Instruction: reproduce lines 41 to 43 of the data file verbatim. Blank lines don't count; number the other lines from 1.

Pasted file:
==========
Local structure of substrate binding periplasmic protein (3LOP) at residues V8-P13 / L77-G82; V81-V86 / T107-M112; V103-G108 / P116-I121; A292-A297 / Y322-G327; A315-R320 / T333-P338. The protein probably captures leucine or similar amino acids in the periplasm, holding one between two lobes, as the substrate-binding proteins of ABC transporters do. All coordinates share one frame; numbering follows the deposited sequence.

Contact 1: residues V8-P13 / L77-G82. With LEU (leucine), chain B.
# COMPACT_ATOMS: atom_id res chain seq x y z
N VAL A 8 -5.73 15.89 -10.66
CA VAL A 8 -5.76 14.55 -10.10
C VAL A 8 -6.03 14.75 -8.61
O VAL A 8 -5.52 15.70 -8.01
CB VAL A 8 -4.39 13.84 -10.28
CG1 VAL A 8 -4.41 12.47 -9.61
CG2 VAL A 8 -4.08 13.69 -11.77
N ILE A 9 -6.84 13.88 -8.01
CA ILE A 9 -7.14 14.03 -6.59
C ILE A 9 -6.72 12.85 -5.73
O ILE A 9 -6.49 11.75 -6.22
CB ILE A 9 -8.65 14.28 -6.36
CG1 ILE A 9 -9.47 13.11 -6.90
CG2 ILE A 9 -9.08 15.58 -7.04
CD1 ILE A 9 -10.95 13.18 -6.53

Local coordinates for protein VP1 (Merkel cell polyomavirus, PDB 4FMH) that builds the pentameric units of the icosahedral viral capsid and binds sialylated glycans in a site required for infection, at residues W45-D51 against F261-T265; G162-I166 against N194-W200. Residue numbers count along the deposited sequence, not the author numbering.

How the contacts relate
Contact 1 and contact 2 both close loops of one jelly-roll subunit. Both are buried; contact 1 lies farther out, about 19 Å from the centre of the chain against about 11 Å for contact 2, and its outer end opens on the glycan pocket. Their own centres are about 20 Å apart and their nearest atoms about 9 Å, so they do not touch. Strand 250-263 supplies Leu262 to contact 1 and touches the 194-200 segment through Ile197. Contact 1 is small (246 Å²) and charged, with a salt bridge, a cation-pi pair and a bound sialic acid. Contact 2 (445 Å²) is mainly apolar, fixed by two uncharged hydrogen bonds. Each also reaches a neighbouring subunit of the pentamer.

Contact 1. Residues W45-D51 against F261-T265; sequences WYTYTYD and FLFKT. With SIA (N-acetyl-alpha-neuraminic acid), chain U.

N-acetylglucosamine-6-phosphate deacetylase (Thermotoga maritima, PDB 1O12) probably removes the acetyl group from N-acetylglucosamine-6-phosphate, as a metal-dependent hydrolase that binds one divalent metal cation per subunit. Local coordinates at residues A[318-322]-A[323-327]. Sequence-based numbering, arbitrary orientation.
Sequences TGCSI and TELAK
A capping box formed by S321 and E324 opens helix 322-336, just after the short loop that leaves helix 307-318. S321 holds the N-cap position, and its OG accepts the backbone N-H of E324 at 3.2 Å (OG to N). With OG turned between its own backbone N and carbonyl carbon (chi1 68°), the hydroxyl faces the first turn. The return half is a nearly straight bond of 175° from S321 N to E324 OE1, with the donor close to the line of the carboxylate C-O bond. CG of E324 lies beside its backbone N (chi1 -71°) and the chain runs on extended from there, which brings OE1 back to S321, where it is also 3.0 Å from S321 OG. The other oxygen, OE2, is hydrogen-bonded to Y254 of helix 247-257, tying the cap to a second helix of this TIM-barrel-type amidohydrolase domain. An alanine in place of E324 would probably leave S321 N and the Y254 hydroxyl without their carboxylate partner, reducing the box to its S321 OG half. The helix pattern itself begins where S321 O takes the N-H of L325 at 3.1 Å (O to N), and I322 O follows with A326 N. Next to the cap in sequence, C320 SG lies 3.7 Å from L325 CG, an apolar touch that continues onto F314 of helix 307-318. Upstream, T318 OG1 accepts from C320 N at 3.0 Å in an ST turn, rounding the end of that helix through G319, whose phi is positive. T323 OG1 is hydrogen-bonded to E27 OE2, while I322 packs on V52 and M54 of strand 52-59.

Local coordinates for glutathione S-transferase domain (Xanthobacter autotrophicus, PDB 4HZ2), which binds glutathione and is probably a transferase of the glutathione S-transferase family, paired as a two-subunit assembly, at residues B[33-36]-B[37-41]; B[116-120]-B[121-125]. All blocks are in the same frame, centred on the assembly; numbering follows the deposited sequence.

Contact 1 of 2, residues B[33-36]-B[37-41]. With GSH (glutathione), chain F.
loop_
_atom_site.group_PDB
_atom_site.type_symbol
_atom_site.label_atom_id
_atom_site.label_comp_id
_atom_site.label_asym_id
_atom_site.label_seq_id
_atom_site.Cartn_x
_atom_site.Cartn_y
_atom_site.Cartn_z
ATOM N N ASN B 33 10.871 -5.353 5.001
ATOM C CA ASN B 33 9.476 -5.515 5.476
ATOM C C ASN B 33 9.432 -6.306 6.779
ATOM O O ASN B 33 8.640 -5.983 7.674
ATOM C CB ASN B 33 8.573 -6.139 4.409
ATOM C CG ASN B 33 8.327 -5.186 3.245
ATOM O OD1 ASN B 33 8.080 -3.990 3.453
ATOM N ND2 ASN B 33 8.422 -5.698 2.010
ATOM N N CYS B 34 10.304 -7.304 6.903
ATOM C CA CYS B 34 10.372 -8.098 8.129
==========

ATOM O O ASN B 33 8.640 -5.983 7.674
ATOM C CB ASN B 33 8.573 -6.139 4.409
ATOM C CG ASN B 33 8.327 -5.186 3.245